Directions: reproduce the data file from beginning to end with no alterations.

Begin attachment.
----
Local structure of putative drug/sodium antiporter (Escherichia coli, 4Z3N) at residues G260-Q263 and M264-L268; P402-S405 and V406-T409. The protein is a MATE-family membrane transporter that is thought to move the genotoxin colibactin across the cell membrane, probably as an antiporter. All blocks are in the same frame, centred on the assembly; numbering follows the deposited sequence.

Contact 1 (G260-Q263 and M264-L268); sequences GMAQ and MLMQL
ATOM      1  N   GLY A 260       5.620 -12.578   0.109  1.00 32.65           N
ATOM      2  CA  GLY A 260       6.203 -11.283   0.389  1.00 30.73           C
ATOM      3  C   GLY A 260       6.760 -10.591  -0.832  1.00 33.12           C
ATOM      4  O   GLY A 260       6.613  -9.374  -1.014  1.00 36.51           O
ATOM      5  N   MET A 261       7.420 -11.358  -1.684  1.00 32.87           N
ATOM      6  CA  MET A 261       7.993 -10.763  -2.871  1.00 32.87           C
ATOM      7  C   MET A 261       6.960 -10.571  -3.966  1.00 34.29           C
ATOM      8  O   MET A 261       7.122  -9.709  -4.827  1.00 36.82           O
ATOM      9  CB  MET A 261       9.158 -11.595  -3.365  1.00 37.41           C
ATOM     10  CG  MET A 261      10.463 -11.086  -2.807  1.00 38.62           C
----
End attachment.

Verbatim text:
Local structure of putative drug/sodium antiporter (Escherichia coli, 4Z3N) at residues G260-Q263 and M264-L268; P402-S405 and V406-T409. The protein is a MATE-family membrane transporter that is thought to move the genotoxin colibactin across the cell membrane, probably as an antiporter. All blocks are in the same frame, centred on the assembly; numbering follows the deposited sequence.

Contact 1 (G260-Q263 and M264-L268); sequences GMAQ and MLMQL
ATOM      1  N   GLY A 260       5.620 -12.578   0.109  1.00 32.65           N
ATOM      2  CA  GLY A 260       6.203 -11.283   0.389  1.00 30.73           C
ATOM      3  C   GLY A 260       6.760 -10.591  -0.832  1.00 33.12           C
ATOM      4  O   GLY A 260       6.613  -9.374  -1.014  1.00 36.51           O
ATOM      5  N   MET A 261       7.420 -11.358  -1.684  1.00 32.87           N
ATOM      6  CA  MET A 261       7.993 -10.763  -2.871  1.00 32.87           C
ATOM      7  C   MET A 261       6.960 -10.571  -3.966  1.00 34.29           C
ATOM      8  O   MET A 261       7.122  -9.709  -4.827  1.00 36.82           O
ATOM      9  CB  MET A 261       9.158 -11.595  -3.365  1.00 37.41           C
ATOM     10  CG  MET A 261      10.463 -11.086  -2.807  1.00 38.62           C